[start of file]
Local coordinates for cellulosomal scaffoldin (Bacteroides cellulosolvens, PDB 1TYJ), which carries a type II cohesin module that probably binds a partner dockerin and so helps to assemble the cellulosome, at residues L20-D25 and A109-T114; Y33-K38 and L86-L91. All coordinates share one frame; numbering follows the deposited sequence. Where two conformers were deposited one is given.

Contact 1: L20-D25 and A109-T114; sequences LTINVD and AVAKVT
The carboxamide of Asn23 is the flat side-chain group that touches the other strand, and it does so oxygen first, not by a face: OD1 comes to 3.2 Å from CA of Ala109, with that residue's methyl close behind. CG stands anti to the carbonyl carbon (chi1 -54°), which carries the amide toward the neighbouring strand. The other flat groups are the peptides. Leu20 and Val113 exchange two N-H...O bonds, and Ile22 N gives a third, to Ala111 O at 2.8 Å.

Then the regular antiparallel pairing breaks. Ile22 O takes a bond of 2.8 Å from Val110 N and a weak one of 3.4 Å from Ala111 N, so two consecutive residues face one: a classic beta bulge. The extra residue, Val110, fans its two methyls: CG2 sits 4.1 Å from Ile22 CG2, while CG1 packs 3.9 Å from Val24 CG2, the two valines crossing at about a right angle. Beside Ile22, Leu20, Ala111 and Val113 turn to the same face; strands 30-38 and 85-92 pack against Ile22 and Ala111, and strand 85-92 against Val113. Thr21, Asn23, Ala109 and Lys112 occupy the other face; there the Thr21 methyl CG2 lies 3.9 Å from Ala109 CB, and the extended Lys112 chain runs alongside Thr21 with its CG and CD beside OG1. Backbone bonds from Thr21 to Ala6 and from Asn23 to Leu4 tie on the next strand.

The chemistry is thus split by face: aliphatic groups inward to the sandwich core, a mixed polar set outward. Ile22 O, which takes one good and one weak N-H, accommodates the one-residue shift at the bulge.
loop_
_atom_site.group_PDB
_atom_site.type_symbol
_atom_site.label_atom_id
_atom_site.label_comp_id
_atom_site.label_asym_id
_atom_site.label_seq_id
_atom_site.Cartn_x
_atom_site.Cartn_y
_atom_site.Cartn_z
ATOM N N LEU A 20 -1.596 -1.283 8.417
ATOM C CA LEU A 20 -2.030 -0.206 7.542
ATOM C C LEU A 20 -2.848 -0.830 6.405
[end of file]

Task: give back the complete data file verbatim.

Local coordinates for cellulosomal scaffoldin (Bacteroides cellulosolvens, PDB 1TYJ), which carries a type II cohesin module that probably binds a partner dockerin and so helps to assemble the cellulosome, at residues L20-D25 and A109-T114; Y33-K38 and L86-L91. All coordinates share one frame; numbering follows the deposited sequence. Where two conformers were deposited one is given.

Contact 1: L20-D25 and A109-T114; sequences LTINVD and AVAKVT
The carboxamide of Asn23 is the flat side-chain group that touches the other strand, and it does so oxygen first, not by a face: OD1 comes to 3.2 Å from CA of Ala109, with that residue's methyl close behind. CG stands anti to the carbonyl carbon (chi1 -54°), which carries the amide toward the neighbouring strand. The other flat groups are the peptides. Leu20 and Val113 exchange two N-H...O bonds, and Ile22 N gives a third, to Ala111 O at 2.8 Å.

Then the regular antiparallel pairing breaks. Ile22 O takes a bond of 2.8 Å from Val110 N and a weak one of 3.4 Å from Ala111 N, so two consecutive residues face one: a classic beta bulge. The extra residue, Val110, fans its two methyls: CG2 sits 4.1 Å from Ile22 CG2, while CG1 packs 3.9 Å from Val24 CG2, the two valines crossing at about a right angle. Beside Ile22, Leu20, Ala111 and Val113 turn to the same face; strands 30-38 and 85-92 pack against Ile22 and Ala111, and strand 85-92 against Val113. Thr21, Asn23, Ala109 and Lys112 occupy the other face; there the Thr21 methyl CG2 lies 3.9 Å from Ala109 CB, and the extended Lys112 chain runs alongside Thr21 with its CG and CD beside OG1. Backbone bonds from Thr21 to Ala6 and from Asn23 to Leu4 tie on the next strand.

The chemistry is thus split by face: aliphatic groups inward to the sandwich core, a mixed polar set outward. Ile22 O, which takes one good and one weak N-H, accommodates the one-residue shift at the bulge.
loop_
_atom_site.group_PDB
_atom_site.type_symbol
_atom_site.label_atom_id
_atom_site.label_comp_id
_atom_site.label_asym_id
_atom_site.label_seq_id
_atom_site.Cartn_x
_atom_site.Cartn_y
_atom_site.Cartn_z
ATOM N N LEU A 20 -1.596 -1.283 8.417
ATOM C CA LEU A 20 -2.030 -0.206 7.542
ATOM C C LEU A 20 -2.848 -0.830 6.405